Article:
What makes you successful, when you know you’re going to fail sometimes?
Things might be sounding kind of bad right about now.
Some will think, occasional failures are to be expected. It’s no big deal. Something to learn from.
Others will focus more on the failures than the successes. Sometimes it becomes problematic. Like two steps forward and one step back. Progress, but slowly and with lots of stumbles.
Others of us, who have issues with depression, will take that one step further. Whether it’s in the secular world or in Christianity, “success” can feel like a goal that’s always out of reach. It can be like a roller coaster ride that never ends.
What’s the solution?
In the secular world, there are all sorts of ways to get help, if we have the courage to get it. Some of them work, some, maybe not so much. It can very much depend on who we choose to help us.
But what about for Christians? Is it still a hit or miss prospect?
Well, while lots of people will say they can help, there is one way that’s more likely to lead to “success”. That’s to reach out to God. Not necessarily alone, by the way. A good pastor can help us. There are Christian counselors. Some seem to do little more than point out Bible verses and pretty much say, follow this. Others are Bible-based, which combines straight Biblical counseling with techniques from the secular world. But still, it’s all that plus, let’s call it chemistry, between you and the counselor. Someone to help you reach out to the Counselor Jesus promised us. Namely, The Holy Spirit.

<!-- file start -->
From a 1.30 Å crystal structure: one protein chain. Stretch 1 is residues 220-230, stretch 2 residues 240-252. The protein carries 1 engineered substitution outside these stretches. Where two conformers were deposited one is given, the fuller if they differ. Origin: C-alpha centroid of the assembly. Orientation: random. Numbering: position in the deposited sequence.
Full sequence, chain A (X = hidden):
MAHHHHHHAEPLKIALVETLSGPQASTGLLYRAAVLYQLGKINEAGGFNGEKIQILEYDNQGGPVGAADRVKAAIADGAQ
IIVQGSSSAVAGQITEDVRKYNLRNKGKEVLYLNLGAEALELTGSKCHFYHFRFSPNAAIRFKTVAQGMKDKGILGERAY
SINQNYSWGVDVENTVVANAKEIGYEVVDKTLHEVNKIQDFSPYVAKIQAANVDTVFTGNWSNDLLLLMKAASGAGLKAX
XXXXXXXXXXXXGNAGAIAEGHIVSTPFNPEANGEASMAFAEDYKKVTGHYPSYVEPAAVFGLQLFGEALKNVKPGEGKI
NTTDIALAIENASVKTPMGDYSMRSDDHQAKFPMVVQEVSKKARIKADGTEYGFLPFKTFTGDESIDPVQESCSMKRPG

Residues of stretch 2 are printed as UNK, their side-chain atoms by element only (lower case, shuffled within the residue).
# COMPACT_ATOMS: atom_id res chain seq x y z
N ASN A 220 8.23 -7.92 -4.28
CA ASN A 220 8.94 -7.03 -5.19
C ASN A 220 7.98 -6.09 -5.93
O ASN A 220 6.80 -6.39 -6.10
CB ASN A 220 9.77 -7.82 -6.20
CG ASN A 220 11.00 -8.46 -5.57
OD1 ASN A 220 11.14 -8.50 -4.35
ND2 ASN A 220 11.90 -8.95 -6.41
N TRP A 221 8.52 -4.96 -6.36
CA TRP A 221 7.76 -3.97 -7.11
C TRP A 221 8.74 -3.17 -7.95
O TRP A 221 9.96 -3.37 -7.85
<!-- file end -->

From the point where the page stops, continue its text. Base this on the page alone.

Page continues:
Ultimately, when we reach a point where we’re ready/able to talk with God, or if you’re already there, here’s something I talk about/write about. It’s Psalm 139, which I wrote about in What does God think of us? Do we care?
The short version is this. God already knows more about us than we do. So why not ask Him for help? Ask Him to let us know where we fall short. And ask Him for help to get (back) on the right path. Ask Him for the wisdom and the strength to be able to do that.
Of course, that’s more than just asking. It’s also listening for God’s response. And following through on it. And it’s not always going to be easy. It’s where we make the decision that we truly want Heaven, not the Gray City. Only then can we begin to actually hear/understand what God’s telling us. And only then can we begin to rely on Him, trust Him, and allow God to guide us through the things that take our attention away from Him.
Which kind of success do you want?